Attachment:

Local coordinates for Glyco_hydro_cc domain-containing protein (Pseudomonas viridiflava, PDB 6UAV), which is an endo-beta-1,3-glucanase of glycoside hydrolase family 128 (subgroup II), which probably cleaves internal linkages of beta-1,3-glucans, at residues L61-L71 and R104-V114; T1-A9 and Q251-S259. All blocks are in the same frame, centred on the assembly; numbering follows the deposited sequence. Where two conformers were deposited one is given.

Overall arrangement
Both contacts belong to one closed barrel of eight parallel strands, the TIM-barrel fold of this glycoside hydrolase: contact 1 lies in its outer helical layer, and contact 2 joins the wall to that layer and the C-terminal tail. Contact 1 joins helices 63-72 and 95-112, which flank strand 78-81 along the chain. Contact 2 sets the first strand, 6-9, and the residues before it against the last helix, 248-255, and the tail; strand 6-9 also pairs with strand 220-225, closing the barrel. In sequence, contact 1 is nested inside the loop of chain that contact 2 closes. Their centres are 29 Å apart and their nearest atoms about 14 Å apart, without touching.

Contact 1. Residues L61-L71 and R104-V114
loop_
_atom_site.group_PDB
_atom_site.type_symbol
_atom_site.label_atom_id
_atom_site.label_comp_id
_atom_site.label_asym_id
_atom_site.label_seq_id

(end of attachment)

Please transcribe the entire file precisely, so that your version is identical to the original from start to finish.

Local coordinates for Glyco_hydro_cc domain-containing protein (Pseudomonas viridiflava, PDB 6UAV), which is an endo-beta-1,3-glucanase of glycoside hydrolase family 128 (subgroup II), which probably cleaves internal linkages of beta-1,3-glucans, at residues L61-L71 and R104-V114; T1-A9 and Q251-S259. All blocks are in the same frame, centred on the assembly; numbering follows the deposited sequence. Where two conformers were deposited one is given.

Overall arrangement
Both contacts belong to one closed barrel of eight parallel strands, the TIM-barrel fold of this glycoside hydrolase: contact 1 lies in its outer helical layer, and contact 2 joins the wall to that layer and the C-terminal tail. Contact 1 joins helices 63-72 and 95-112, which flank strand 78-81 along the chain. Contact 2 sets the first strand, 6-9, and the residues before it against the last helix, 248-255, and the tail; strand 6-9 also pairs with strand 220-225, closing the barrel. In sequence, contact 1 is nested inside the loop of chain that contact 2 closes. Their centres are 29 Å apart and their nearest atoms about 14 Å apart, without touching.

Contact 1. Residues L61-L71 and R104-V114
loop_
_atom_site.group_PDB
_atom_site.type_symbol
_atom_site.label_atom_id
_atom_site.label_comp_id
_atom_site.label_asym_id
_atom_site.label_seq_id